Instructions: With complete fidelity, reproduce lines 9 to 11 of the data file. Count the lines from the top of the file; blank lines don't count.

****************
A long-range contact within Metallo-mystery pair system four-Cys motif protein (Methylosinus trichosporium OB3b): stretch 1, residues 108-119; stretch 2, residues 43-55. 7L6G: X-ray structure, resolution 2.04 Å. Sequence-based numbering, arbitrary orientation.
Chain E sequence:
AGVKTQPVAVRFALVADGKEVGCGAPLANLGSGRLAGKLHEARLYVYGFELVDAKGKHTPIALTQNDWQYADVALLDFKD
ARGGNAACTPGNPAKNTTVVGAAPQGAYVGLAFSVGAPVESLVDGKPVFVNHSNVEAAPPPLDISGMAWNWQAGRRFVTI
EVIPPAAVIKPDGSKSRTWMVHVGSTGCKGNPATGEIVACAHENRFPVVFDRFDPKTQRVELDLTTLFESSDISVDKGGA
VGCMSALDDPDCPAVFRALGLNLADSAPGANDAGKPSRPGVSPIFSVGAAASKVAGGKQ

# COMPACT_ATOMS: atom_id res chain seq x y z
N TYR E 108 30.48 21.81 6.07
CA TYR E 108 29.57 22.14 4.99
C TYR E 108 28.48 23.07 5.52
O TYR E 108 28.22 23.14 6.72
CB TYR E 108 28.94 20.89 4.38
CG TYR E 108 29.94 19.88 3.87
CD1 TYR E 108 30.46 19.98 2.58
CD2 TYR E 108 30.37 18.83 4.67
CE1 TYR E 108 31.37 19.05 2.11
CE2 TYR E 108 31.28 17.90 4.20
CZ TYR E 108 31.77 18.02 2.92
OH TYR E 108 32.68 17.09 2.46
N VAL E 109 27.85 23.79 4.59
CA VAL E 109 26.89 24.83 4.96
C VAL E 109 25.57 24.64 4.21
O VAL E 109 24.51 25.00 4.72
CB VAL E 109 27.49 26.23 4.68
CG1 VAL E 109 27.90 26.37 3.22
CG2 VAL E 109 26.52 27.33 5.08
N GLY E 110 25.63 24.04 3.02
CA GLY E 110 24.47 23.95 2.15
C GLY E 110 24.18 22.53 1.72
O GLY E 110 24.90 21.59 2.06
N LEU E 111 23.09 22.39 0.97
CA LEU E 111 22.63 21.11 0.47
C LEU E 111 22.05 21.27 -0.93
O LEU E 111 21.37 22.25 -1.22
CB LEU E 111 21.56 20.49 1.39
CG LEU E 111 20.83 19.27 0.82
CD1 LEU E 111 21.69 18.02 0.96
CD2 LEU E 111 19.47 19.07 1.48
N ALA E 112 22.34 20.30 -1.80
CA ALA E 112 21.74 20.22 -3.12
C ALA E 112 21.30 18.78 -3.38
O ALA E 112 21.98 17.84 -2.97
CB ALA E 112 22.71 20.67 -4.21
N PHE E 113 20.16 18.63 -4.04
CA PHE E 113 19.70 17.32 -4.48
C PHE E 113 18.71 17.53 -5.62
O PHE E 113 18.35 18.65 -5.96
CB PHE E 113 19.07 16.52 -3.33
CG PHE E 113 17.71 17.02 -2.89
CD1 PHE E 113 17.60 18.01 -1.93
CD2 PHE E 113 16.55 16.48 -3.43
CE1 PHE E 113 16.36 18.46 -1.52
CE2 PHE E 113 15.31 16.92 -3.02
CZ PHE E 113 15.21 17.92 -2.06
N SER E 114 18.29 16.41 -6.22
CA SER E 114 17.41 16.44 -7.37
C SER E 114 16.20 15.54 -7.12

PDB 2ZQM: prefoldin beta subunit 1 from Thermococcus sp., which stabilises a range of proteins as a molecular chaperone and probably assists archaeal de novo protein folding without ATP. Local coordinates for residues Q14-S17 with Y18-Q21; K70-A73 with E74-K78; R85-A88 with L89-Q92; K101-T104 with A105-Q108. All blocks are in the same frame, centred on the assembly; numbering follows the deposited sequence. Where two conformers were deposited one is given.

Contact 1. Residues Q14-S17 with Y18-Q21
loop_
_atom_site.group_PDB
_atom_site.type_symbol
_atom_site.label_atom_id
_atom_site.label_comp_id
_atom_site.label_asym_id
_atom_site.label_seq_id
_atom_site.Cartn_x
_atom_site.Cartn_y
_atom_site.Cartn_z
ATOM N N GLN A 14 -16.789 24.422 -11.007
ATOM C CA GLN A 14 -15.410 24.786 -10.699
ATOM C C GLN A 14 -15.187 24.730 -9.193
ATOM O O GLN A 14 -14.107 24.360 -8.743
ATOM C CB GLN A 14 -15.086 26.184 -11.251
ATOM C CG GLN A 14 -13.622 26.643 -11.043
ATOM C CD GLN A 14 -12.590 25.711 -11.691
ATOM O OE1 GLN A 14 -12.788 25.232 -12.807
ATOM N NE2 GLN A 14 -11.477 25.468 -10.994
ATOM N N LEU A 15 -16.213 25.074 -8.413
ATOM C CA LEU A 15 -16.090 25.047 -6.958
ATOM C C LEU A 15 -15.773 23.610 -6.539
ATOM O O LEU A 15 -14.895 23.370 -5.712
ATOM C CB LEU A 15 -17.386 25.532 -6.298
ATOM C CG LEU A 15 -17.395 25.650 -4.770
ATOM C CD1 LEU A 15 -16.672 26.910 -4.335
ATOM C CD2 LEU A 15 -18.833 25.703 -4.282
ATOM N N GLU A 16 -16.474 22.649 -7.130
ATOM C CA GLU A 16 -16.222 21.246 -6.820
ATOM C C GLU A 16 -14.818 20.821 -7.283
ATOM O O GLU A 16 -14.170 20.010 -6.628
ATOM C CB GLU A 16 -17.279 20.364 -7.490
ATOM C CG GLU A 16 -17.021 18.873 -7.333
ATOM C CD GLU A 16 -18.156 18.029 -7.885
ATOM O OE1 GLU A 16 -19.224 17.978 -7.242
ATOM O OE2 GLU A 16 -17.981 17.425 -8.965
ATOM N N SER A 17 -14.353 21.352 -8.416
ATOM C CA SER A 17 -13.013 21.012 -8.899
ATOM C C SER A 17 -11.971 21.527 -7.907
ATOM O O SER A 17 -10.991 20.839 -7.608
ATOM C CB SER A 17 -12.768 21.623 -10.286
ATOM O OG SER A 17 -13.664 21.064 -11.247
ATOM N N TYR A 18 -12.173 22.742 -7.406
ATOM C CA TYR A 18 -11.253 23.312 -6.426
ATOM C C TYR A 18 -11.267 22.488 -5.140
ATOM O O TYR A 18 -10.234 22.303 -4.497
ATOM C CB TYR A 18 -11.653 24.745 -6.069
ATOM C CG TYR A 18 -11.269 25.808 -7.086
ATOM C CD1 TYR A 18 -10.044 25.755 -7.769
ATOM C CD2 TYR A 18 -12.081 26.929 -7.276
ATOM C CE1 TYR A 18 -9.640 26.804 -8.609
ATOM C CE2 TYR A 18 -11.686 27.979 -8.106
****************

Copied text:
CA TYR E 108 29.57 22.14 4.99
C TYR E 108 28.48 23.07 5.52
O TYR E 108 28.22 23.14 6.72